When we see one of the Big 3 begin to waver, it's usually time to start dosing. I was a bit slow in starting my coral collection, and even when I got my first big haul, they were all tiny frags. So, dosing didn't start for me until nearly a year into the tank. @Lchi87 on the other hand... well, she wisely started slow too, but then an opportunity she couldn't pass up came along. ReefAPalooza NY was local for her, AND, one of our very own members, @Nart , met her there and generously gave her some nice SPS frags. Lchi came home with quite a haul and before she knew it, alkalinity (and possibly calcium) were dropping like crazy. While testing can become a chore, and feel so repetitive when the tank is stable, someday, it won't be, and you'll have to know when that day comes.

    So, with all that in mind, you absolutely do not want inaccurate API for the Big 3, phosphates, and nitrates. You can use API for now for nitrates, as you'll be testing a cycle, so the level may get very high. When you're ready to start stocking the tank, you'll want to be able to read a result under 10ppm.

    I've been quite happy with both RedSea and Salifert. If you're budget minded, the Salifert might seem like a better option but that's not the case with alk, calk, & mag. Salifert sells their kits individually for about $15-$20+ each, while a RedSea Reef Foundation Pro is sold with all 3 for about $50. Also, RedSea's kits come with better testing gear imo. Glass jars for testing instead of plastic tubes, and this little handle doohicky that makes the titration tests easier. RedSea's Algae Pro Kit comes with low range nitrates and phosphates as well as a little test jar holder and color wheel that makes the comparison a bit more accurate.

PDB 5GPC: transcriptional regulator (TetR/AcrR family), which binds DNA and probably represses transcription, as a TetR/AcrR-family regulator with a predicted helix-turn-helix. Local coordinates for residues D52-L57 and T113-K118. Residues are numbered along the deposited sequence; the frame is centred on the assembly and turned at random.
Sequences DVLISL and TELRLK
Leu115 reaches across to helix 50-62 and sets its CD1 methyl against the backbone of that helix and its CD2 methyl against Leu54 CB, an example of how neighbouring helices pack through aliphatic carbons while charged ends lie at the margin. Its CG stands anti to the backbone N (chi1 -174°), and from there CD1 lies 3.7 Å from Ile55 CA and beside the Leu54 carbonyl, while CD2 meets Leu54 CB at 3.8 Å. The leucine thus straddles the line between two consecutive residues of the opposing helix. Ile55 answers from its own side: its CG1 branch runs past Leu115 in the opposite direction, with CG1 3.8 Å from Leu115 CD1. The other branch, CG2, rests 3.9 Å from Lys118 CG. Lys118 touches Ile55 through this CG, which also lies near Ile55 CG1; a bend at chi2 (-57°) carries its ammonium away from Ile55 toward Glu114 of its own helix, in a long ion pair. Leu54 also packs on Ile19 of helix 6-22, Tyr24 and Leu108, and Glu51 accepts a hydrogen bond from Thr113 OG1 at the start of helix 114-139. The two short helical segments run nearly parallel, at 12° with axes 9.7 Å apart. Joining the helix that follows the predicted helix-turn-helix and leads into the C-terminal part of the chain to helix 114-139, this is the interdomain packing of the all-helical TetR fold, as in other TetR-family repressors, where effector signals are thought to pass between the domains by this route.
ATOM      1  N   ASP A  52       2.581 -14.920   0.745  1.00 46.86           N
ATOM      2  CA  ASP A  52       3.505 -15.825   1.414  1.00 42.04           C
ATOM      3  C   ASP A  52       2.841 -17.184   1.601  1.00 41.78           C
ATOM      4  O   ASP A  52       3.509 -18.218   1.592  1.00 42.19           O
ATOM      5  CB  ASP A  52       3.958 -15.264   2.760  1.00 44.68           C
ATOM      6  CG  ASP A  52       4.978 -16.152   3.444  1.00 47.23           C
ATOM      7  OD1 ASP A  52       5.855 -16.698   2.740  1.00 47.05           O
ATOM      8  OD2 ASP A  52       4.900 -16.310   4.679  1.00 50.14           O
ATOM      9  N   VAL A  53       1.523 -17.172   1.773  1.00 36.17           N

Long answer to a simple question, huh? Yeah, sorry about that. I'm pretty bad that way.:rolleyes:
  16. OP

    TheWalkmanValued MemberMember

    @stella1979 the long answer is totally fine! Always appreciate as much info as possible.
    Just so many options and research with setting this tank up.
    Also thanks for your advice on corals in the other thread. Definitly excited for the corals! Part of the reason I'm pushing to finish by October is for reefapaloza in socal. Watched brs video on softies and it got me excited!
  17. Lchi87

    Lchi87ModeratorModerator Member

    @stella1979 and @Nart have great advice there, they won't lead you astray! Definitely don't skimp on the testing kits...yeah testing daily and figuring out dosing was a major headache but it will come to a point where you will be able to get handle on consumption and then its not so bad. I test twice a week now instead of every night. All that being said, mistakes and slip ups will happen but most corals will survive and bounce back from a tank shock like mine did, as long as you catch it early enough. Corals will tell you when they're not happy so just watch for those signs and be observant!